13 - How to Dominate Indirect Cash Flow Statements (Fake Cash Method)

01.12.2019 - By Accounting 101 with Jimmy Stewart

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Example # 1
Our Accounts Receivable balance increased by $20,000 from the end of last period to the end of this period.
1. Accounts Receivable is an asset, so it must be debited to increase its balance.
2. Create journal entry:
                                                             Debit    Credit
Accounts Receivable                  $20,000
          Fake Cash                                            $20,000
3. A $20,000 increase in Accounts Receivable = $20,000 cash flow reduction on the statement of cash flows.
Example # 2
Our Accounts Payable balance increased by $10,000 from the end of last period to the end of this period.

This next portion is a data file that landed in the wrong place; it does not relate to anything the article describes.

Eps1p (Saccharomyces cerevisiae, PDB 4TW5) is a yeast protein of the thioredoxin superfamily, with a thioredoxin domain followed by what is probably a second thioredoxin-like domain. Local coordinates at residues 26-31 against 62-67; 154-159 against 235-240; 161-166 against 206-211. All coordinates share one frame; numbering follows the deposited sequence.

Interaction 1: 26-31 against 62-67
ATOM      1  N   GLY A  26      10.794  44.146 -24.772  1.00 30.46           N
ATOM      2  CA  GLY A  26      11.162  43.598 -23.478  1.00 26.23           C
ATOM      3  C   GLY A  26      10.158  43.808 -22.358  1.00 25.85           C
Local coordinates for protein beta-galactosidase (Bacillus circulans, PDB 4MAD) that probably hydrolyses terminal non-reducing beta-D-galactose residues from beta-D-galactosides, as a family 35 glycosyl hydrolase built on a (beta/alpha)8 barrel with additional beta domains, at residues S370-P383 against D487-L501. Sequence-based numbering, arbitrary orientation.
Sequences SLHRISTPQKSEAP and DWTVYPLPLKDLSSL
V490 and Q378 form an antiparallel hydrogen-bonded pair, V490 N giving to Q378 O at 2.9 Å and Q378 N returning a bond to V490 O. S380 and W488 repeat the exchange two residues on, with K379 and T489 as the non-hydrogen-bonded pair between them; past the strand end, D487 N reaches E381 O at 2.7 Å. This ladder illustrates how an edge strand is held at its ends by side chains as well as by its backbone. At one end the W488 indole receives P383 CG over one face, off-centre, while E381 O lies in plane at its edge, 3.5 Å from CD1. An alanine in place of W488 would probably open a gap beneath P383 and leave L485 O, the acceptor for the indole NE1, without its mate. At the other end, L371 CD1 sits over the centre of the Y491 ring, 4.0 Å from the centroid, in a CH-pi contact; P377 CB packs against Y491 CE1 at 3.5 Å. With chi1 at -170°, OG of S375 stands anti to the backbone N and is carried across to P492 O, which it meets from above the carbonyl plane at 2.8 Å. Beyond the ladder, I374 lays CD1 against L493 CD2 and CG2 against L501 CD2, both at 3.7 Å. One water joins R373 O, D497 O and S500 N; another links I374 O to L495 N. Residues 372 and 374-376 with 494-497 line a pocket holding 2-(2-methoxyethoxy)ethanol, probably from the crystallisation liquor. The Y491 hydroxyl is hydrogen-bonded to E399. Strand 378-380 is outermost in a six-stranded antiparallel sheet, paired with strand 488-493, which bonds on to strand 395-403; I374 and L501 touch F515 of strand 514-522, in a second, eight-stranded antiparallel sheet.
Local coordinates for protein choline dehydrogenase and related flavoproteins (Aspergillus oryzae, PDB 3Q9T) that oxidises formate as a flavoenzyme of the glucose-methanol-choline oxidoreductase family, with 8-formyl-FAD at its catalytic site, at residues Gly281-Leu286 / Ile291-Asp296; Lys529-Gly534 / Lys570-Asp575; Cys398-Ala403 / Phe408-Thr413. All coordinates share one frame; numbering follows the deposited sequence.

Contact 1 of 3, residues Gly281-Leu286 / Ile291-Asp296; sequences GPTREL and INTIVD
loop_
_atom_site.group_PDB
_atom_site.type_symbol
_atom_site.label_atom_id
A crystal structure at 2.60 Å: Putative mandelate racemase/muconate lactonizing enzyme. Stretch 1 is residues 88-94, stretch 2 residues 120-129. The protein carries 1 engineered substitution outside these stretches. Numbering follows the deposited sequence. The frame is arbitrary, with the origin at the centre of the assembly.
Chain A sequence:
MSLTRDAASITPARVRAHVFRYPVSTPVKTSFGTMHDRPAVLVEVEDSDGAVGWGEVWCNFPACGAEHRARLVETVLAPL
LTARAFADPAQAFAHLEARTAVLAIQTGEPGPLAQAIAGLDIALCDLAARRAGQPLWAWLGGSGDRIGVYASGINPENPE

1. Accounts Payable is a liability, so it must be credited to increase its balance.
2. Create journal entry:
                                                               Debit     Credit
Fake Cash                                         $10,000
        Accounts Payable                                   $10,000
3. A $10,000 increase in Accounts Payable = $10,000 cash flow increase on the statement of cash flows.
Example # 3
Our Accrued Expense Payable decreased by $25,000 from the end of last period to the end of this period.
1. Accrued Expense Payable is a liability, so it must be debited to decrease its balance.
2. Create journal entry:
                                                              Debit     Credit
Accrued Expense Payable            $25,000
            Fake Cash                                             $25,000
3. A $25,000 reduction to Accrued Expense Payable = $25,000 cash flow decrease on the statement of cash flows.    

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